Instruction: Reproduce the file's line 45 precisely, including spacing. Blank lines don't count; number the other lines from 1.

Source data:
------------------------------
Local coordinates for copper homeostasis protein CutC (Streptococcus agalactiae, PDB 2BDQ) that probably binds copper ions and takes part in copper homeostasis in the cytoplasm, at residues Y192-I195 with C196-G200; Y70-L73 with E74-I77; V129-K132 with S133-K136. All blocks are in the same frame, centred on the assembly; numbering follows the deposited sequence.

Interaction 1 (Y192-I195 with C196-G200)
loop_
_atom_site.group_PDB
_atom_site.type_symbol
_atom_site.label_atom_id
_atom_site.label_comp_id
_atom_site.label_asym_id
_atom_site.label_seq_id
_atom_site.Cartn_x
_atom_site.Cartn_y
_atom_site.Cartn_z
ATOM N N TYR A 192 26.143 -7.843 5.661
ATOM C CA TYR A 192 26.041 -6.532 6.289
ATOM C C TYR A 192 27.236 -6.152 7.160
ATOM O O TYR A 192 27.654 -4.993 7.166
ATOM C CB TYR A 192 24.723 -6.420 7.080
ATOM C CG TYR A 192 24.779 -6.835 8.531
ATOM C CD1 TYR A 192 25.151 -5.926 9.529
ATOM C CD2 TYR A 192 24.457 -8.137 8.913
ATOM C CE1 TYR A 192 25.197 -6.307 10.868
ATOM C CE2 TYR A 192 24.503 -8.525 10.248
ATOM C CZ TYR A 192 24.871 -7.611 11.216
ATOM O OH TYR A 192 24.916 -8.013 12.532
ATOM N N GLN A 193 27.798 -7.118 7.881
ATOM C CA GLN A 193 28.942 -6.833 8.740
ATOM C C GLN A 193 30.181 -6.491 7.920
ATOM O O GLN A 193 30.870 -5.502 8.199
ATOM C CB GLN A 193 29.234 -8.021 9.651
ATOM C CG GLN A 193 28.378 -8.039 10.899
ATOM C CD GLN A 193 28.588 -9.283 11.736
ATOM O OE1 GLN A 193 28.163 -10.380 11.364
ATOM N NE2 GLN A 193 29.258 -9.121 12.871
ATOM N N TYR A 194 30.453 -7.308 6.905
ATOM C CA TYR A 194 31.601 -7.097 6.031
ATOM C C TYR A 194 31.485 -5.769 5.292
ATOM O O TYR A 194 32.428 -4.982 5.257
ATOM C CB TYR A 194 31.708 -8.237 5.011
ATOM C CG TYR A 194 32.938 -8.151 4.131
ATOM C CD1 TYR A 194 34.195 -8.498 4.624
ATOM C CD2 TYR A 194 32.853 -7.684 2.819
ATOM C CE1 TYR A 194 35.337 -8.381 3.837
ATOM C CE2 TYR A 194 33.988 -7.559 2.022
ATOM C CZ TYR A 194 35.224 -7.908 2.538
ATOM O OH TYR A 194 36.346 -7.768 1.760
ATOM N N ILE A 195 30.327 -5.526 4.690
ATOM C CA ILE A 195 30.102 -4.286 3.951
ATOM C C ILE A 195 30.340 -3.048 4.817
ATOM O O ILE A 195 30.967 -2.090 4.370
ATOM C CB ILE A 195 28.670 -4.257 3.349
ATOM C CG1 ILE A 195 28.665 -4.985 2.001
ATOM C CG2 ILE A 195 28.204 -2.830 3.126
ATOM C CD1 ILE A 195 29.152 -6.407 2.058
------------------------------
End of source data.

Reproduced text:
ATOM O OH TYR A 194 36.346 -7.768 1.760